Israel threatens to forge own path on Iran if US revives nuclear deal
The Israeli government has warned the Biden administration that it will not engage with Washington on Iran if the US returns to the nuclear deal with Tehran, reiterating warnings against lifting sanctions on the Islamic Republic.
Gilad Erdan, Israel's ambassador to the US, stressed on Tuesday that without sanctions and a "credible military threat", Iran will have no motive to negotiate over its nuclear programme.
US President Joe Biden has repeatedly stated his intention to return to the multilateral deal, which saw Iran scale back its nuclear programme in exchange for lifting sanctions against its economy.
Former President Donald Trump had nixed the deal and embarked in a maximum pressure campaign of sanctions against Iran - steps that were cheered on by Israel.
For years, the Israeli government has been sounding the alarm about Iran's nuclear programme and is suspected to have carried cyber operations against Iranian atomic facilities in coordination with Washington.
Despite the apparent disagreement about the Iran deal, the Biden administration had said it would consult with the Israeli government on "all matters of regional security".
But Erdan suggested that if the US returns to the nuclear agreement, Israel will forge its own policies on Iran without involving Washington.
"We will not be able to be part of such a process if the new administration returns to that deal," Erdan told Israel's Army Radio.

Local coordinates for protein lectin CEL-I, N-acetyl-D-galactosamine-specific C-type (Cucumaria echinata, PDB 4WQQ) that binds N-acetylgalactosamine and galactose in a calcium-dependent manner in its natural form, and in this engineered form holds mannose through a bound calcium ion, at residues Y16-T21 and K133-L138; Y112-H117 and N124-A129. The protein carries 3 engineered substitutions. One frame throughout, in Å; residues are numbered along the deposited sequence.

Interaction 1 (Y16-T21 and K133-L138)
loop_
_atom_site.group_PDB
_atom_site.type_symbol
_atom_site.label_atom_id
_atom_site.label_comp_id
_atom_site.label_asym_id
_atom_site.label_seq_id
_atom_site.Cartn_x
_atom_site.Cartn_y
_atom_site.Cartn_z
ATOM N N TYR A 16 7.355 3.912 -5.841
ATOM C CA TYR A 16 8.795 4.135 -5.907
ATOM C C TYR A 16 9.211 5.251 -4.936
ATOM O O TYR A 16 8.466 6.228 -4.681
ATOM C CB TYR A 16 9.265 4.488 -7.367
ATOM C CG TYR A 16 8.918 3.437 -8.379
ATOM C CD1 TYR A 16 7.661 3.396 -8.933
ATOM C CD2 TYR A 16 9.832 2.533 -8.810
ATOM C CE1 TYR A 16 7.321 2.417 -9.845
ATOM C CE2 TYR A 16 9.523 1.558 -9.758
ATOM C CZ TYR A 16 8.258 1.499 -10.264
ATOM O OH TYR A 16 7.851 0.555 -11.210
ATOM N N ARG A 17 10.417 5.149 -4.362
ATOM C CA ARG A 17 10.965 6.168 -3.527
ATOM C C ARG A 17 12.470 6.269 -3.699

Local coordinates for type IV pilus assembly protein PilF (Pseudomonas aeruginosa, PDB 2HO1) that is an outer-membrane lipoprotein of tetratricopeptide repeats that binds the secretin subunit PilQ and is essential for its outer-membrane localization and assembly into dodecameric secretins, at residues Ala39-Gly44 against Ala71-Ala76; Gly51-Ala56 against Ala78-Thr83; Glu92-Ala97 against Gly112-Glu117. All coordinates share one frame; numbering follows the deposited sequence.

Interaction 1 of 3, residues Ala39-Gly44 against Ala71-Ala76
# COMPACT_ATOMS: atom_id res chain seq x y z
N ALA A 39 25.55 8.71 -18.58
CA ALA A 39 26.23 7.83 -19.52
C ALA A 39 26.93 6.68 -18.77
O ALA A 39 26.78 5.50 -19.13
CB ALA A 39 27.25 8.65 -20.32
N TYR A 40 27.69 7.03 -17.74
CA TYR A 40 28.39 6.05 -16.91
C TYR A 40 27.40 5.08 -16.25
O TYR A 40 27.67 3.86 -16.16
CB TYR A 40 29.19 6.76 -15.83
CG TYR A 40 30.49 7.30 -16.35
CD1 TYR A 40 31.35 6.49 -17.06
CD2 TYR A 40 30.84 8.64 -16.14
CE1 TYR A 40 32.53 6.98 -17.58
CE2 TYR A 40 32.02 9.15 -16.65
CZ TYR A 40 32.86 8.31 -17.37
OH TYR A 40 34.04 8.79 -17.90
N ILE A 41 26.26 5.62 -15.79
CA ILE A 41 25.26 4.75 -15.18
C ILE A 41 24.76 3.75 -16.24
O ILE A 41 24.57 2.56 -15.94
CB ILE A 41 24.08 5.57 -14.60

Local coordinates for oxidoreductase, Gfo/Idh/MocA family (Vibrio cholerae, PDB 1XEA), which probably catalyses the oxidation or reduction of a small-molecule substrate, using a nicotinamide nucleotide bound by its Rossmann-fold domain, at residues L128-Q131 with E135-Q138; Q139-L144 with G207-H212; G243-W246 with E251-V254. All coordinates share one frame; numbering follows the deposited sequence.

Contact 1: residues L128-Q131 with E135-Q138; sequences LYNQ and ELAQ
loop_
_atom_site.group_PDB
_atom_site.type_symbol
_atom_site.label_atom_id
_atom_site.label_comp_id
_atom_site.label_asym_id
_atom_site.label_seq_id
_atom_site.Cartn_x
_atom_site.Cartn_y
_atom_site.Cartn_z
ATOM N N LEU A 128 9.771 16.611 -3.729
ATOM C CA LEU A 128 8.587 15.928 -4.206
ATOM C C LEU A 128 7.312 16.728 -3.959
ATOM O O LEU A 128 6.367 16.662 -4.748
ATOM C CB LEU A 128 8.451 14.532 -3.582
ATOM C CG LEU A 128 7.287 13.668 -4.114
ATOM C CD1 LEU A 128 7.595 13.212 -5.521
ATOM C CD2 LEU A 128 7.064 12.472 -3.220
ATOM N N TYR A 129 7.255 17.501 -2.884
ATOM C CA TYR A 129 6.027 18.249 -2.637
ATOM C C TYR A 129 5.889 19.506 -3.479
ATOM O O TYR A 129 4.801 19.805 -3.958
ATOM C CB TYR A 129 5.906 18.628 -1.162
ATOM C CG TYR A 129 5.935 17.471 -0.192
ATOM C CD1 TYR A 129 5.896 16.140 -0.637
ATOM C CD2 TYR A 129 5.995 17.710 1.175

Israeli Prime Minister Benjamin Netanyahu has opposed a US return to the deal, warning last year that Israel will have an "uncompromising policy" towards Tehran.
On Tuesday, Erdan echoed the Israeli stance against lifting US sanctions.
"It would appear that only crippling sanctions - keeping the current sanctions and even adding new sanctions - combined with a credible military threat that Iran fears might bring Iran to real negotiations with western countries that might ultimately produce a deal truly capable of preventing it breaking ahead [to nuclear arms]," Erdan said.
"Essentially, the moment it removes the sanctions the Iranians will have no real incentive to negotiate and reach a deal that is truly capable of ruling out nuclear capabilities."
Proponents of the agreement, however, argue that the deal successfully curbed Iran's nuclear programme, while Trump's maximum pressure harmed ordinary Iranians without advancing US policy goals. Iran has more nuclear material now than when the US was in compliance with the pact, they say.
While Biden has said he intends to return to the nuclear deal, the president maintains that Iran must first return to its obligations under the agreement with world powers including China, the European Union, France, Germany, Russia and the United Kingdom.
Tehran, which has begun stockpiling and enriching uranium beyond the limits outlined in the agreement, has said Washington must make the first move by lifting sanctions.
Iranian officials also warned that looming deadlines, including a law that goes into effect on 21 February that would restrict inspections by the International Atomic Energy Agency unless US sanctions are lifted, may narrow the window of opportunity for returning to the agreement.
Iran will hold presidential elections in June, and the only declared candidate in the election, Hossein Dehghan, has said Washington must lift sanctions before returning to the negotiating table.
Meanwhile, Netanyahu, who is up for re-election next month, finds himself at a difficult juncture.
He has revived tough rhetoric against Iran while not yet having direct communication with Biden, signalling a departure from the Trump administration's approach to Israel.
The White House, however, has denied the delay is a snub, with senior Biden administration officials contacting their Israeli counterparts.